To move ahead 5G needs government support

Ken Hu, Huawei dep CEO

5G mobile technology as the primary enabler of tomorrow’s digital world is building up momentum, with some national governments and the European Union moving decisively to evaluate the technical and regulatory requirements of the coming 5G world.

To build on that momentum, we need to promote 5G in three principal ways. First, we should accelerate technological innovation that creates applications and delivers new experiences.

Accelerating technological innovation is the only way to convince users of 5G’s commercial value. Such innovation may use revolutionary and even disruptive technologies to help 5G deliver new experiences and applications.

For example, virtual reality and immersive communications must become key applications in the 5G era, transforming industries such as gaming, education, virtual design, healthcare, and even art.

In mobile scenarios, realizing such applications with definition as high as that of the human retina will require a resolution of more than 10K, and speed of at least 300Mbps – nearly 100 times the transmission speed of existing HD videos.

Accessing Ultra HD content stored in the cloud will require not just fast downloads, but a 100Mbps uplink bandwidth that is 50 to 100 times the speed of today’s mobile networks. To support applications like self-driving on 5G networks, we must shrink end-to-end latency to one millisecond and ensure 99.999% network reliability. And the right innovations in technologies such as air interface and network architecture will let us triple frequency efficiency.

Second, we should increase cross-industry collaboration in order to deepen innovation in applications and business models.

Compared with telecommunication, 5G-related progress in other industries has been slow. To speed things up, telcos must work closely with other industries to promote 5G development.

In the automotive field, for example, we know that one-millisecond latency theoretically can satisfy the needs for self-driving cars. But the industry has an ultra-high reliability requirement. How can 5G technology meet this standard?

Similar issues exist in other industries, such as healthcare and automatic control. To resolve them, ICT scientists must reach out to other industries to understand their needs, while industry representatives must join discussions on 5G standards and technical indicators.

This collaboration will trigger not just a technological revolution, but a business revolution as well. Just as smartphones and mobile broadband have reshaped the music, entertainment, and even taxi industries, 5G will drive wider changes in the business value chain and create new business models and even industries – in ways that are still hard to forecast right now. Other changes include advances in investment, operation, and value distribution models for 5G networks. Through cross-industry discussion, we can begin to explore the implications of these changes.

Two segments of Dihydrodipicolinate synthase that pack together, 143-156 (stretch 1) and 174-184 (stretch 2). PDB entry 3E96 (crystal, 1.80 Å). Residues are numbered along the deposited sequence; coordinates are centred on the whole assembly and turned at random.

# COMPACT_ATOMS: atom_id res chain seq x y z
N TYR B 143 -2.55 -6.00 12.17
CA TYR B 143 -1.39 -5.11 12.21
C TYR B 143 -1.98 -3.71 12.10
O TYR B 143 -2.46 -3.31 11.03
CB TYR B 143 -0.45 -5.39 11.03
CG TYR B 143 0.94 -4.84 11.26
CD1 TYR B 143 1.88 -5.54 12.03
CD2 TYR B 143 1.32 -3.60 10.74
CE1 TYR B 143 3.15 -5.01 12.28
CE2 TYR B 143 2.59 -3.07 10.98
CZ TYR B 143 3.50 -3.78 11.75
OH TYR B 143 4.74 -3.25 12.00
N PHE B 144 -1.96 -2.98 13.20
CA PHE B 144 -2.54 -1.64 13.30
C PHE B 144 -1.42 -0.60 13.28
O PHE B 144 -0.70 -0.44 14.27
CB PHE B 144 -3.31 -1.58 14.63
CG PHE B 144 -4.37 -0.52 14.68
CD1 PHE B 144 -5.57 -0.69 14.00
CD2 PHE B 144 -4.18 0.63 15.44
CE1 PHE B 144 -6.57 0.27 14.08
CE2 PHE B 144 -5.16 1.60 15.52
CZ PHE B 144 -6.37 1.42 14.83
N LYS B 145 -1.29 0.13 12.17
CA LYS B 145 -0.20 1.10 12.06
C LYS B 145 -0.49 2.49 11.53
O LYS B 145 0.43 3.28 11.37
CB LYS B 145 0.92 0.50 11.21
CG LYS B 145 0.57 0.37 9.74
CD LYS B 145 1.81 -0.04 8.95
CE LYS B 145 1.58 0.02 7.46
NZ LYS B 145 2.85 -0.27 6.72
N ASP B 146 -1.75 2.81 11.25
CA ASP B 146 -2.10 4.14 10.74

And third, governments should open up more spectrum resources to promote 5G development. Currently, the most important thing is to open up spectrum resources.

We predict that, in the 5G era, each operator will need about 100 MHz of spectrum under 6-GHz. There are normally three to five operators in each country. So under 6-GHz, at least 300 to 500 MHz of spectrum will be required.

To meet this demand, we hope that governments and regulators soon enact forward-looking spectrum allocation policies, and that more regulators support spectrum neutrality policies, so that existing spectrums can evolve towards 5G as needed by the industry and operators.

We hope that key stakeholders reach a broader agreement on 5G spectrums at the WRC-15 in November, and that governments allocate more high-quality spectrum resources under 6 GHz to support 5G research and evolution.

The global telecom industry should also work together to negotiate a shared frequency band of at least 500 MHz as the priority for 5G.

Much more than a technology upgrade, 5G will become the platform that enables new applications, new business models, and even new industries. It will also become an enabler of many disruptions.

Although now it is hard to predict how 5G will affect our lives, the combination of technological innovation and human imagination will certainly lead us to a brighter future.

Ken Hu is deputy chairman and rotating CEO at Huawei Technologies

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